The National Audit Office’s annual report is calling for a comprehensive billing service for the treatment of foreign patients not qualifying for healthcare at Mater Dei hospital.
The audit explored the fees charged to foreign patients not eligible for free healthcare under current regulations. The NAO said that the current system used by MDH is unreliable.
They state that there are many different software systems across MDH meaning that medical services provided to patients are fragmented and not centralised. This is worsened by the fact that services are not synced to the billing services the hospital uses. This meant that services given were not invoiced and paid for correctly.
NAO says that the billing officers normally process handwritten information from the Return of Foriegn Patient (ROFP) forms and that they they have to verbally communicate with ward clerks for foreign patient’s medical procedures.
During a test of 10 sample medical invoices, only three passed through the process, while the remaining 7 were delayed due to fragmented records.
NAO also raised awareness that a tender was called for the creation of a comprhensive billing service in January 2016 but that little progress had been made on this. They state that following investigation into this, no reply had been received.
The audit report therefore makes it a priority to set up a reliable billing system and the for Health Minister to make a decision, ‘without due delay’.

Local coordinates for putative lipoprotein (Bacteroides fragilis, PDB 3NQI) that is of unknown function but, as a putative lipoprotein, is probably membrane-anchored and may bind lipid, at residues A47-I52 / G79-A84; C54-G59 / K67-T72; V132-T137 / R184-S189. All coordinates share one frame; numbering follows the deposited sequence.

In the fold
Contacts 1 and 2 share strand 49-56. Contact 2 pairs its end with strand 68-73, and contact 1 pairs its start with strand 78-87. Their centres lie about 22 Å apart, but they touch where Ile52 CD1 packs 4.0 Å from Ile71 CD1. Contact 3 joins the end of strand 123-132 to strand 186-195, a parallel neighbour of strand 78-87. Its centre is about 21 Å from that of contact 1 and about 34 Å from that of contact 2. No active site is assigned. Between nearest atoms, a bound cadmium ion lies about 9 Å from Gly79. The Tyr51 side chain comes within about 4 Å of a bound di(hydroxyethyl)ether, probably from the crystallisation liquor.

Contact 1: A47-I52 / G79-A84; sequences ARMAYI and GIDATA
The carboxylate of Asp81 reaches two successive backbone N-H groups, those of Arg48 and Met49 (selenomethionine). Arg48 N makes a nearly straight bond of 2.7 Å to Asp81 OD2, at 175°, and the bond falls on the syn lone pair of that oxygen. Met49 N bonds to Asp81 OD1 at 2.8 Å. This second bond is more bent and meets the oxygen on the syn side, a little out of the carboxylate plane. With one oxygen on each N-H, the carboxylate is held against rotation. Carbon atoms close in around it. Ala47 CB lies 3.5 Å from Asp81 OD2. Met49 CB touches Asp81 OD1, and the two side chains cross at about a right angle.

MDH responds to the report
MDH’s management responds to the NAO report admitting that there are problems with the centralising and compiling of patient treatment for charges, instead the ROFP reports were done by a ‘responsible ward clerk’.
‘In this regard, MDH will instruct all departments to ensure that patient details and all interventions performed should be correctly and comprehensively noted on the ROFP and that, as far as possible, Clinical Reports are prepared prior to discharge.’, they say.
MDH’s management also recognises the concerns about the integration and synchronicity of their services and that they would be pursuing this further.
Regarding the tender for a Billing Service, MDH had informed NAO of the tender they were discussing should not be awarded and rather ‘cancelled and re-issued’.
MDH concludes saying, ‘MDH is still in favour of procuring the service and is actively considering which procurement process to adopt in order to obtain such a service in the shortest time possible. The contractor concerned will not only ensure a tighter control on paying patients but will also act as a credit controller, which routine MDH does not have.’